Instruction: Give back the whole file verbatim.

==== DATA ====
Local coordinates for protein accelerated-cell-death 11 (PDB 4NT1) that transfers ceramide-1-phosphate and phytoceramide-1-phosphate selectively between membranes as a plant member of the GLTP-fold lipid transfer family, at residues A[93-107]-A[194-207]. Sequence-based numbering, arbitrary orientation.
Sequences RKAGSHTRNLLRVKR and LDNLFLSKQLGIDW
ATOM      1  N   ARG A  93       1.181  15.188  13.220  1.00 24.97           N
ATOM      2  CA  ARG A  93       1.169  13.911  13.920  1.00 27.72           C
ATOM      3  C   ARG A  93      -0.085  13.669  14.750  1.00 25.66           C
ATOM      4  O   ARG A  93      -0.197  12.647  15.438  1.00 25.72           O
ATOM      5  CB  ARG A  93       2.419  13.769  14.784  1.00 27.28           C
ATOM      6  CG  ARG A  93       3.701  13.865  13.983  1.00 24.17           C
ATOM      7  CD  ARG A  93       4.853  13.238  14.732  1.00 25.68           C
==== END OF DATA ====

Local coordinates for protein accelerated-cell-death 11 (PDB 4NT1) that transfers ceramide-1-phosphate and phytoceramide-1-phosphate selectively between membranes as a plant member of the GLTP-fold lipid transfer family, at residues A[93-107]-A[194-207]. Sequence-based numbering, arbitrary orientation.
Sequences RKAGSHTRNLLRVKR and LDNLFLSKQLGIDW
ATOM      1  N   ARG A  93       1.181  15.188  13.220  1.00 24.97           N
ATOM      2  CA  ARG A  93       1.169  13.911  13.920  1.00 27.72           C
ATOM      3  C   ARG A  93      -0.085  13.669  14.750  1.00 25.66           C
ATOM      4  O   ARG A  93      -0.197  12.647  15.438  1.00 25.72           O
ATOM      5  CB  ARG A  93       2.419  13.769  14.784  1.00 27.28           C
ATOM      6  CG  ARG A  93       3.701  13.865  13.983  1.00 24.17           C
ATOM      7  CD  ARG A  93       4.853  13.238  14.732  1.00 25.68           C